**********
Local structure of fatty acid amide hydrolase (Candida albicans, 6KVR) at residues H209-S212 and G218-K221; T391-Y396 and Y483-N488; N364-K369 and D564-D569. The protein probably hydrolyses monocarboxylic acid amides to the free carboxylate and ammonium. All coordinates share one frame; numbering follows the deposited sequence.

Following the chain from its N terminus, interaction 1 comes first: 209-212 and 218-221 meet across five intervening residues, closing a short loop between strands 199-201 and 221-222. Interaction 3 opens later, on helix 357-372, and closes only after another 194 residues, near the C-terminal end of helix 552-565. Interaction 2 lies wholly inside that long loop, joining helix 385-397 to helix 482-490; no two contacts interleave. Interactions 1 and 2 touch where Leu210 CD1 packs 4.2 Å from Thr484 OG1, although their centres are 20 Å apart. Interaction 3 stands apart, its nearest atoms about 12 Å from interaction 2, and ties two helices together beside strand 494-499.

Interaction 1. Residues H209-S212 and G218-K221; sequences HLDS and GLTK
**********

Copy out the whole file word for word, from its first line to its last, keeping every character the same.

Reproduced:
Local structure of fatty acid amide hydrolase (Candida albicans, 6KVR) at residues H209-S212 and G218-K221; T391-Y396 and Y483-N488; N364-K369 and D564-D569. The protein probably hydrolyses monocarboxylic acid amides to the free carboxylate and ammonium. All coordinates share one frame; numbering follows the deposited sequence.

Following the chain from its N terminus, interaction 1 comes first: 209-212 and 218-221 meet across five intervening residues, closing a short loop between strands 199-201 and 221-222. Interaction 3 opens later, on helix 357-372, and closes only after another 194 residues, near the C-terminal end of helix 552-565. Interaction 2 lies wholly inside that long loop, joining helix 385-397 to helix 482-490; no two contacts interleave. Interactions 1 and 2 touch where Leu210 CD1 packs 4.2 Å from Thr484 OG1, although their centres are 20 Å apart. Interaction 3 stands apart, its nearest atoms about 12 Å from interaction 2, and ties two helices together beside strand 494-499.

Interaction 1. Residues H209-S212 and G218-K221; sequences HLDS and GLTK